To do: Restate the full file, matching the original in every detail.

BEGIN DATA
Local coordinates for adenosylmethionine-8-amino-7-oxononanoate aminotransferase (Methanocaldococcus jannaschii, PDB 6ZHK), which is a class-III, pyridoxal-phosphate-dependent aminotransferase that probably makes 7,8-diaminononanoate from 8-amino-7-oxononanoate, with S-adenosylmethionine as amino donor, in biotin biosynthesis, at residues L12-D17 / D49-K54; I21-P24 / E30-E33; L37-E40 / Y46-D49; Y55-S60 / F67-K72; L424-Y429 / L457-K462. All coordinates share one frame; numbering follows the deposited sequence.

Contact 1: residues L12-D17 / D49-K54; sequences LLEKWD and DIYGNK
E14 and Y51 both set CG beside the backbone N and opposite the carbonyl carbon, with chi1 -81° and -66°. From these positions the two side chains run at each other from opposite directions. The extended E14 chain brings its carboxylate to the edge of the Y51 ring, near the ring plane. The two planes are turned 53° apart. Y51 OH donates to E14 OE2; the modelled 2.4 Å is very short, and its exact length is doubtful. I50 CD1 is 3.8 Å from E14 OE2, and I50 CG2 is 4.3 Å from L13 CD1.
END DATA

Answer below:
Local coordinates for adenosylmethionine-8-amino-7-oxononanoate aminotransferase (Methanocaldococcus jannaschii, PDB 6ZHK), which is a class-III, pyridoxal-phosphate-dependent aminotransferase that probably makes 7,8-diaminononanoate from 8-amino-7-oxononanoate, with S-adenosylmethionine as amino donor, in biotin biosynthesis, at residues L12-D17 / D49-K54; I21-P24 / E30-E33; L37-E40 / Y46-D49; Y55-S60 / F67-K72; L424-Y429 / L457-K462. All coordinates share one frame; numbering follows the deposited sequence.

Contact 1: residues L12-D17 / D49-K54; sequences LLEKWD and DIYGNK
E14 and Y51 both set CG beside the backbone N and opposite the carbonyl carbon, with chi1 -81° and -66°. From these positions the two side chains run at each other from opposite directions. The extended E14 chain brings its carboxylate to the edge of the Y51 ring, near the ring plane. The two planes are turned 53° apart. Y51 OH donates to E14 OE2; the modelled 2.4 Å is very short, and its exact length is doubtful. I50 CD1 is 3.8 Å from E14 OE2, and I50 CG2 is 4.3 Å from L13 CD1.